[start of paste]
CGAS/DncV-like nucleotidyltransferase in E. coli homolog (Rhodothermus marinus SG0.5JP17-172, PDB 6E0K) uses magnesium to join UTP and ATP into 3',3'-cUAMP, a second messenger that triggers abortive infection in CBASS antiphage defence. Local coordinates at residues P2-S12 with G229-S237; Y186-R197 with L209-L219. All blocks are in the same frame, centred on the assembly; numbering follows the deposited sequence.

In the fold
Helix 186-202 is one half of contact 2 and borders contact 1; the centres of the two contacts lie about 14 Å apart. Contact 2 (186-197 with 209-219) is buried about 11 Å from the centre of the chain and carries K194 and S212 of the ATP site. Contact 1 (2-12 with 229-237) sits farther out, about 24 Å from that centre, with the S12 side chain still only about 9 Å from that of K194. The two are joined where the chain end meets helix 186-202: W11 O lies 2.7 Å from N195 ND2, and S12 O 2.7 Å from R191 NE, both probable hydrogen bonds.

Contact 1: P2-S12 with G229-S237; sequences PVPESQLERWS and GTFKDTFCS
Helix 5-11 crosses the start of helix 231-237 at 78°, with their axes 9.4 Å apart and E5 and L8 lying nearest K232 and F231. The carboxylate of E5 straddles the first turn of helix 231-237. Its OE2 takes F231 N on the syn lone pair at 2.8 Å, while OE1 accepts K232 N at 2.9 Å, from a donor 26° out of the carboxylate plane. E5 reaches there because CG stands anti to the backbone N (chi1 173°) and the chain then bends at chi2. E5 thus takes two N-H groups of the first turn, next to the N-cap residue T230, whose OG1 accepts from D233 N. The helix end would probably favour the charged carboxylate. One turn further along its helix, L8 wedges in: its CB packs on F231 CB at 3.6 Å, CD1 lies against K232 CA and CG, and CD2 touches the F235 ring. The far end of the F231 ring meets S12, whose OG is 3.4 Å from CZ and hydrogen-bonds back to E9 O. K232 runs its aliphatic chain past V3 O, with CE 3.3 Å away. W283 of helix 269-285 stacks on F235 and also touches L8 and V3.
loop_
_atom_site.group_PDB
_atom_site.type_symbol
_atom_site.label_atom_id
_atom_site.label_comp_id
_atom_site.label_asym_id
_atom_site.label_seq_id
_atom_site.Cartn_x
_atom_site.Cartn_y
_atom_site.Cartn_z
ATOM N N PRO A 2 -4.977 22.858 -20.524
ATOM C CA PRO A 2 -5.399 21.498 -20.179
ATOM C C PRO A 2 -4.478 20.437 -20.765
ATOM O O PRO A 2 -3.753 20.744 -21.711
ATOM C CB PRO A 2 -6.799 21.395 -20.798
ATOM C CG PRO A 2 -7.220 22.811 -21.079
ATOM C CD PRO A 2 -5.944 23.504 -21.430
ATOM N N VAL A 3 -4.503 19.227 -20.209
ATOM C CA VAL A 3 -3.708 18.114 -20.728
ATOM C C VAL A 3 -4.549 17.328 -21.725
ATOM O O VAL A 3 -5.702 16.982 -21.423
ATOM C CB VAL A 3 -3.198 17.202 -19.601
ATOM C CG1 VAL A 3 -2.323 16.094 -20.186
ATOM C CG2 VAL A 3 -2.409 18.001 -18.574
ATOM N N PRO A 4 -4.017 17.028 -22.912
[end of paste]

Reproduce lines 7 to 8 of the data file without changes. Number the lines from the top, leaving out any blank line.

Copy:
_atom_site.group_PDB
_atom_site.type_symbol